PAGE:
Alternative Title: "What good fraud detection looks like"
My recent 'screed' called "Welcome to the Cloud - "Your Apple ID has been disabled" got a number of people talking. Yes, Gruber's DF called it a 'screed' which is a common enough term on his site I suppose. Sure, it was a rant, I'll accept that.
MG Siegler from TechCrunch had these comments, some very valid. Emphasis mine.
But what Hanselman, who happens to work for Microsoft, seems most upset about is that Apple sent him a email warning him of strange activity on his account, but worded it in a way he didn’t like. And then they locked down his account with wording he didn’t like. And they made him go through iTunes to double-check his activity.
And he doesn’t like that Apple knows what device he has, but let the download happen anyway. I mean, people buy new devices all the time. What’s the proposed solution here? The perpetrators clearly had the correct Apple ID and password. I’m not sure what you can do to protect against that. Kill the cloud?
I honestly don't how my Apple ID account was compromised. I had a high-entropy generated site-specific password. I've scanned all my systems for trojans, keyloggers and rootkits. However, that's not the point, nor was it the point of the post (although it was a bit of a rant on my part, admittedly.) The point isn't even Apple-specific, although they are an excellent example.
This security related user interaction could just as easily been on Xbox Live, Amazon Kindle, DropBox, or any of a hundred other Cloud services. Regardless of how the fraud occurred, what happens next is a user interaction point that is an opportunity to make things right for the customer.
Before I worked for Microsoft, I was the Chief Architect at an Online Banking vendor. At our high point, 25% of the retail online banking in the US ran through the system I worked on. We worked half the top ten banks in the country, as well as banks overseas. We worked with anti-fraud systems and the FBI. We designed a number of interesting systems around keeping users safe and informed.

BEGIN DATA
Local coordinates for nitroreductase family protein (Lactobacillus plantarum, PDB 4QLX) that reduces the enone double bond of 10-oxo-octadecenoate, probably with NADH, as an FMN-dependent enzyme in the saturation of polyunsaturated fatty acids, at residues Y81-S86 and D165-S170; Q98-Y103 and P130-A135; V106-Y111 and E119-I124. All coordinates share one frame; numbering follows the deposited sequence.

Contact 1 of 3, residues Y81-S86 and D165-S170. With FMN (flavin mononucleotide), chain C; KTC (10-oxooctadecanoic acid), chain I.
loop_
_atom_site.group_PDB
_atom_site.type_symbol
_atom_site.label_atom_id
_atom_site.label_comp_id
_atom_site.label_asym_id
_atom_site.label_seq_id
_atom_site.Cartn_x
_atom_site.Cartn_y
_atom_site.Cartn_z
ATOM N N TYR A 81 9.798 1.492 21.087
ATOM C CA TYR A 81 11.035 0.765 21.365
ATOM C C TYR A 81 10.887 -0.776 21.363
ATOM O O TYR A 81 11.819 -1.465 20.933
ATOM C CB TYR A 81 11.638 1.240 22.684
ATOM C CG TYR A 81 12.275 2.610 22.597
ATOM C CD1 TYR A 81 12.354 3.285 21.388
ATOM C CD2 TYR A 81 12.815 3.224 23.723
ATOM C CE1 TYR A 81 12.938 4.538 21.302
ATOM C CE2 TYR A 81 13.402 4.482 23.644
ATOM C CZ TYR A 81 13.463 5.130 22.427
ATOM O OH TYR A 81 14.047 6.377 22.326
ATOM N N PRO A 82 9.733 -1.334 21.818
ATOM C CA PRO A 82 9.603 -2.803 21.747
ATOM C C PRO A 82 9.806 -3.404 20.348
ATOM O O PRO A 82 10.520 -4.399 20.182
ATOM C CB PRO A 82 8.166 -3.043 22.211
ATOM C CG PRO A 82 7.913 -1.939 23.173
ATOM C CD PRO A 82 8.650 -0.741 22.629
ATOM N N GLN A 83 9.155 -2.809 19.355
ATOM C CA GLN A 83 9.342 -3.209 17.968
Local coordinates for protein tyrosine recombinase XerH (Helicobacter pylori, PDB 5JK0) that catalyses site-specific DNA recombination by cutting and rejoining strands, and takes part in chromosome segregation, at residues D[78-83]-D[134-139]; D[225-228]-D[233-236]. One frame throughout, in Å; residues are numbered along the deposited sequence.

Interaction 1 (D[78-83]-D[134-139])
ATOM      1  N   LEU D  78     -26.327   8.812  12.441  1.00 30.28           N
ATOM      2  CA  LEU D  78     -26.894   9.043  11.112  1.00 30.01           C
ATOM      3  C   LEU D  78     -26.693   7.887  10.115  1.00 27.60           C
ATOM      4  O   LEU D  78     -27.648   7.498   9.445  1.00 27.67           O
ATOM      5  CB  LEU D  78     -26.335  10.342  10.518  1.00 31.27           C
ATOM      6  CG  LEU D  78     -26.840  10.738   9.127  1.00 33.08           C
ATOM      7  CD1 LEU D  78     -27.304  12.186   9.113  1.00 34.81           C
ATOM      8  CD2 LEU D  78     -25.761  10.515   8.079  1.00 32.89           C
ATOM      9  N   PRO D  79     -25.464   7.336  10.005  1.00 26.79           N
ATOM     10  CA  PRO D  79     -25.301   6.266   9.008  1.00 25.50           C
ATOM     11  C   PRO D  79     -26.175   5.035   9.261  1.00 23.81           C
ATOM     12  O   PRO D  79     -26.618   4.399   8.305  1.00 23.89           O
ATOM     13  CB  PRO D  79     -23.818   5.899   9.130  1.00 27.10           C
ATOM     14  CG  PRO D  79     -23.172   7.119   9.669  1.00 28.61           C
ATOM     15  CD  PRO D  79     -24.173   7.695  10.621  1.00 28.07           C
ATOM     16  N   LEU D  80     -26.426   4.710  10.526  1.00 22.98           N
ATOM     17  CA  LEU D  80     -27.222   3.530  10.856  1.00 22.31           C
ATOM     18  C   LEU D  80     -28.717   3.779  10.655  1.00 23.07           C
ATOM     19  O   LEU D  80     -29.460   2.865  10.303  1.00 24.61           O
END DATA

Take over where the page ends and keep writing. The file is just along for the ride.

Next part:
For example, in one system, if your account password is compromised the bad guys could be able log into and see your account balances. However, there was a scale of 'risky operations' from seeing your account numbers (hidden by default) to transferring money internally (risky) to transferring money overseas (very risky) that would throw up gauntlets. Using Bayesian algorithms we would assign a user's session and their activities a risk value. When those values passed a threshold, we get challenge them for more information. The user isn't bothered when they do the stuff they always do from the computers they always use. But if you're suddenly on a new browser from a new system in a new country doing something you've never done before, we'll challenge you. This kind of adaptive real-time fraud detection with security gates is will have to become the norm in user interactions with Cloud Services.